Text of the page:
Make Charles Darwin proud; save the Galapagos from your living room
The Galapagos Islands, off the west coast of Ecuador, are among the most important natural strongholds on our planet. The diversity of life here – hammerhead sharks, Galapagos penguins, and blue-footed boobies among them – prompted Charles Darwin 150 years ago to develop his theory about the origin and evolution of species. It has changed the way we look at nature forever.
Today, we are at another crossroads of nature, indeed of all mankind. Biodiversity continues to collapse at an alarming rate.
The COVID-19 pandemic had underlined that we do not live in a world disconnected from nature. On the contrary, our world is a unique ecosystem, increasingly closely connected. The destruction of forests and other natural life forms, coupled with the extensive trade in wildlife, has brought the risk of regular pandemics to our doorstep.
The same pandemic has frozen much of the world’s funding for natural spaces, many of which depend heavily on income from tourism. The Galapagos Islands are among the most affected by the near-global lockdown. It is an economy heavily dependent on tourism, receiving 250,000 visitors per year, a business that has provided jobs for 80% of its population. In 2020, revenues have fallen to around US $ 50 million, less than half of what they would be in a typical year.
Alice Barlett and her family, like many of the other 33,000 inhabitants of the islands, depend heavily on tourism not only to earn money, but also to raise awareness about the protection and preservation of marine life. The COVID-19 pandemic has had a severe impact on his work. âSince March, we have had many cancellations and refunds. When the marine reserve reopened in July we wanted to start working with the few tourists there were, but all the dive boats and snorkelers struggled to get insurance to renew our patents in the national park until ‘in September. Since then, we have been working with very few visitors, âshe said.
But there is hope. UNDP’s Biodiversity Finance Initiative is working with the government of the archipelago and the University of San Francisco in Quito on a crowdfunding campaign to support local communities.
Anyone can send a donation to help conservationists continue their work during the pandemic, which is sure to continue until 2021.
âActing now to protect the Galapagos and develop the tools necessary to regain balance with nature is a necessity, not a wish but an obligation. The campaign designs a strategy to support the Galapagos and calls on the citizens of the world to support them, âsaid former president of WWF and IUCN, and former Ecuadorian environment minister Yolanda Kakabadse.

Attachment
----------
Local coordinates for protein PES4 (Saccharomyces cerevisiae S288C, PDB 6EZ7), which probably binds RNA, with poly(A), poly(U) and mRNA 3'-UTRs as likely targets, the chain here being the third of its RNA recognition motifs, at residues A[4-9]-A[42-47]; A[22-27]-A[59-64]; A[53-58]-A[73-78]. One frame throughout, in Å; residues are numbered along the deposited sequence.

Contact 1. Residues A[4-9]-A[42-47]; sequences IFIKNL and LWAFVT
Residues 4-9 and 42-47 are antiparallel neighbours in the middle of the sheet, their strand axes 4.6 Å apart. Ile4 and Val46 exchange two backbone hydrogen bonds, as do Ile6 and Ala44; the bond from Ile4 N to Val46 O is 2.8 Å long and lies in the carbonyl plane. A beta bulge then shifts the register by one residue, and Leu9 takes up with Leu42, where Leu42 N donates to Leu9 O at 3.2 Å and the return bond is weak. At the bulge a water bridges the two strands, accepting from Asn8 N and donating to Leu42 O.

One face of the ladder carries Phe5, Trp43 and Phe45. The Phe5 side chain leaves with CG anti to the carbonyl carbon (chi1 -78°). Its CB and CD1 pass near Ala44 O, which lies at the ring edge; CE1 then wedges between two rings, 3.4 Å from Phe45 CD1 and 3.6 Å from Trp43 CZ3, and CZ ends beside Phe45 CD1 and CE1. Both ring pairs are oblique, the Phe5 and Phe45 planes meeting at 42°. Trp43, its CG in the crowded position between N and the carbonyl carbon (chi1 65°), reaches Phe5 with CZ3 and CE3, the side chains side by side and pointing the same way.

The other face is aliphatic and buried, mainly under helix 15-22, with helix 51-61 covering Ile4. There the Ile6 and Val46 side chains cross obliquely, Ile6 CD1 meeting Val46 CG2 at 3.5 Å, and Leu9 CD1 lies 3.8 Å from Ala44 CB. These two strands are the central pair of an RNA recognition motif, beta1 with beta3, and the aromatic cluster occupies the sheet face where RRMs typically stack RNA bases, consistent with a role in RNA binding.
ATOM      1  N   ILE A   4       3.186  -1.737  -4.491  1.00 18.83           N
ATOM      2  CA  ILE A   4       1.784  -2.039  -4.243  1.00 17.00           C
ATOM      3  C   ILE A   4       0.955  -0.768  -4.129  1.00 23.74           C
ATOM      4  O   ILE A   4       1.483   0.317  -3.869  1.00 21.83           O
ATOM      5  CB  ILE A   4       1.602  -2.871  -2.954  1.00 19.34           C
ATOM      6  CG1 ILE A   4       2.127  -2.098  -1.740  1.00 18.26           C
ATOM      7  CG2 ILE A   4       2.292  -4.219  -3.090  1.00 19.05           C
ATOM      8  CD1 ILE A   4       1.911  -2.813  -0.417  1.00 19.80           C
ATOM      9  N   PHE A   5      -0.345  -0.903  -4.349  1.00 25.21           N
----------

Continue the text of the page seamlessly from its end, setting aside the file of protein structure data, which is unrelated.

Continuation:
A long-term vision
The campaign will also focus on longer-term transformation, greening local businesses to have less negative impact on nature and the climate, and become less dependent on tourism. In this way, anyone in the world can help save these amazing islands, not just from current and future threats. The Galapagos Islands must also counter the negative effects of climate change and introduced invasive species such as rats and goats.
It may be part of a new shift in thinking about nature, that our economy, GDP, and major economic sectors are not part of a man-made world separate from nature. They are actually part of our global ecosystem, and if we damage our nature, we also damage our economy. The World Economic Forum has highlighted biodiversity loss as a significant economic risk in the next five to ten years. Our economic paradigms must be based on sound ecological principles. Darwin would surely have approved!
âThe only way to support conservation is to support the people who are the first line of defense of natural heritage. It is a call for collective action that generates will and support for all in Ecuador and around the world who love and support the Galapagos, âsaid Galapagos Board Chairman Norman Wray.
But islanders cannot do it alone and need support to overcome this pandemic and transform their businesses into sustainable ones.
âThe COVID-19 pandemic is a wake-up call for humanity. We are at the tipping point which requires not only action in environmental terms, but also social safety nets for the most vulnerable people. We need cohesive, collective and immediate action and the ‘Save the Galapagos, Empower Its People’ crowdfunding campaign is an example of what we can do as a global community, âsaid UNDP Resident Representative in Ecuador, Matilde Mordt.
It’s time to show our support for these communities by sharing this campaign or making a personal donation. Even from inside your own home, you can make a positive contribution!